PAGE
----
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Meat and Potatoes

Of carnivores and herbivores

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For her first encounter with lions in the wild, staff writer Abigail Tucker flew to Tanzania and hung out in the Serengeti with Craig Packer, the world’s foremost expert on Panthera leo. “I really couldn’t process how beautiful the animal was,” she says of the first lion she saw up close. “He was just much more huge and gorgeous than anything I had expected. There was something so scornful about him. He didn’t move a muscle when we came near him. He just fixed us with this look, and it was like confronting some kind of aristocrat. We were up in a big car looking down on him, but somehow he was in charge. I later found out his name was Viking, which was appropriate.”

Packer, she discovered, is a man of unrelenting curiosity. “He actually figured out the purpose of the lion’s mane. He delved into these obvious questions and came up with really smart answers.” (How does Packer account for the lion’s mane? See “The Truth About Lions,”)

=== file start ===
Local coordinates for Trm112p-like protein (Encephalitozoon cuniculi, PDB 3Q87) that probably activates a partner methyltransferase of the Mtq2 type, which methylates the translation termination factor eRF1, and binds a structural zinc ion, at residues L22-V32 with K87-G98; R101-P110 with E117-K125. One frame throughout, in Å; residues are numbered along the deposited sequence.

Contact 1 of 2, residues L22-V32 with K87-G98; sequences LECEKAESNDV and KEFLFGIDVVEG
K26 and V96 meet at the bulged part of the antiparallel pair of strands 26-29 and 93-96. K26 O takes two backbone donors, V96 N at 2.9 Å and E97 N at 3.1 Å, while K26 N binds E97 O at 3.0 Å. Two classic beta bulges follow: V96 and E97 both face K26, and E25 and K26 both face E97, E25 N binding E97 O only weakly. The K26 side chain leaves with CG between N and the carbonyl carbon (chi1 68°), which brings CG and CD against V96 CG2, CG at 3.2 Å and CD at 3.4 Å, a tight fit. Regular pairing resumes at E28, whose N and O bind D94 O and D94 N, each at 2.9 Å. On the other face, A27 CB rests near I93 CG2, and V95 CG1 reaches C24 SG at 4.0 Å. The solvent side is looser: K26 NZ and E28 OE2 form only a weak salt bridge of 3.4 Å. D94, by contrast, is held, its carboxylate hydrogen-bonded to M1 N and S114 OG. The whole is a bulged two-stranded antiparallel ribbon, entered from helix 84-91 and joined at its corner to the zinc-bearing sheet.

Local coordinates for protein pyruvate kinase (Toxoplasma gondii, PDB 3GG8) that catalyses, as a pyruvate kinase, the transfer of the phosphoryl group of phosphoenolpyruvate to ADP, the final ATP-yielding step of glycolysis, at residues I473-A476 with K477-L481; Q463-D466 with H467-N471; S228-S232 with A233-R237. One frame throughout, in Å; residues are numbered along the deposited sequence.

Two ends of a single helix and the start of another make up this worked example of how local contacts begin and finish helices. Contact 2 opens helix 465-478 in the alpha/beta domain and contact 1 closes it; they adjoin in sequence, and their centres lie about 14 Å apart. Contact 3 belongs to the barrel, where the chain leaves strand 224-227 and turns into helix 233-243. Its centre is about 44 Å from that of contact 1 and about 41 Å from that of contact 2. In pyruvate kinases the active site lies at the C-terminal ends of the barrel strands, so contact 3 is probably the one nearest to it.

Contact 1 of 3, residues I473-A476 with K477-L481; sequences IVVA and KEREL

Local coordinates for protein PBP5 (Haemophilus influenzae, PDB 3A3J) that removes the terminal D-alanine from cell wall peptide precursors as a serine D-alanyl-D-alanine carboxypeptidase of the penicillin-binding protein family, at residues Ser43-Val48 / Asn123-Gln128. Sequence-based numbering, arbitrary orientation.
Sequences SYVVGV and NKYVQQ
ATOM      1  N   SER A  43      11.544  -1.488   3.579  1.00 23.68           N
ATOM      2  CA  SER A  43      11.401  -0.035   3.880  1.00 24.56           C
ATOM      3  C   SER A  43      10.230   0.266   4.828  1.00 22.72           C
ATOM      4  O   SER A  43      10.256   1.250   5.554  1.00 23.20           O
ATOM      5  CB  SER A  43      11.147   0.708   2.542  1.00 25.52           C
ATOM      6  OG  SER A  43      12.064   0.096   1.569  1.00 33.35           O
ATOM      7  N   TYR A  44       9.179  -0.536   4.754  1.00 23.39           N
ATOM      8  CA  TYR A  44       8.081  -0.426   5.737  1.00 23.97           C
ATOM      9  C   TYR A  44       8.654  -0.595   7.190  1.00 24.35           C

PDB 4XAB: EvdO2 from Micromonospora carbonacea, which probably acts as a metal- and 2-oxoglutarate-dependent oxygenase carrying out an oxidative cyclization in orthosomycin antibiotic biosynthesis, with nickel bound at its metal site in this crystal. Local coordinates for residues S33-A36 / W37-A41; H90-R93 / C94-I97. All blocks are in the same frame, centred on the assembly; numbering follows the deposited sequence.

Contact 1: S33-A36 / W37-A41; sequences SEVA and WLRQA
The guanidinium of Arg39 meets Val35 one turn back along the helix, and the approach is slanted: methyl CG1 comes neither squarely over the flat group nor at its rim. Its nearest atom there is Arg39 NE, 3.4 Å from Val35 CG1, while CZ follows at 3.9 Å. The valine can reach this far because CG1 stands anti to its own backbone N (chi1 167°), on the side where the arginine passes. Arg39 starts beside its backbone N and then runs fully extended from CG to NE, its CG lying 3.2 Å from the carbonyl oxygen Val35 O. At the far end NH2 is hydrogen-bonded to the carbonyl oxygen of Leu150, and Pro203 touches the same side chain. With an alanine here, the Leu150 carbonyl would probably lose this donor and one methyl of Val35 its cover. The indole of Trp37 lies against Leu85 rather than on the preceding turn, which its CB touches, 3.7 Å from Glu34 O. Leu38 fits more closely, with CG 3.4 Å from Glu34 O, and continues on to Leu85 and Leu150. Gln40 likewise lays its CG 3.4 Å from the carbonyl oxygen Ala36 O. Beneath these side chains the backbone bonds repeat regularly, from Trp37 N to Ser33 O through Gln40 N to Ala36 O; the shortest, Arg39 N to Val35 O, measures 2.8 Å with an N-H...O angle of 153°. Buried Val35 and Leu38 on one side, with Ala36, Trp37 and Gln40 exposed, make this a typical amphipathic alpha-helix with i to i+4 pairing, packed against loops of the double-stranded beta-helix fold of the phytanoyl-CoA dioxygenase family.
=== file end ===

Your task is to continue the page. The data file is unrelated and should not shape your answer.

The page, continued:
“I hope,” says Tucker, “that people see that lions are not a given on earth, and that it’s totally possible we could someday live in a world where there aren’t any lions. It would be a very shabby world.”

Andrew D. Blechman last graced our pages with a story about racing pigeons, which he later expanded into a book, Pigeons. This time out, the subject is sausage. “I think I’m hard-wired in an unusual way,” he says. “I’m just passionate about other people’s passions.” He learned about pigeon races while waiting in line at a corner bodega to buy a tuna-fish sandwich in New York City. This time, it was a butcher in Düsseldorf, Germany, where he and his family now live, who “turned into a vegetarian and opened a vegetarian lunch counter at his butchery. How often does that happen? And on top of it, he’s a fascinating guy with a great story to tell.” (See “Wurst Case Scenario,”)

The plight of the German butcher, Blechman says, is emblematic of widespread changes in German society, as traditional crafts disappear: “The butcher profession is definitely going down the drain. A lot of other professions are, too. For me, it’s sad to see the loss of craftsmanship. Germany had a culture that really admired craftsmanship and expected it. What’s different now is that the younger generation cares only about price. Just price, price, price.” And that emphasis, as his story suggests, has its costs.

About Carey Winfrey
Carey Winfrey

Carey Winfrey was Smithsonian magazine's editor in chief for ten years, from 2001 to 2011.

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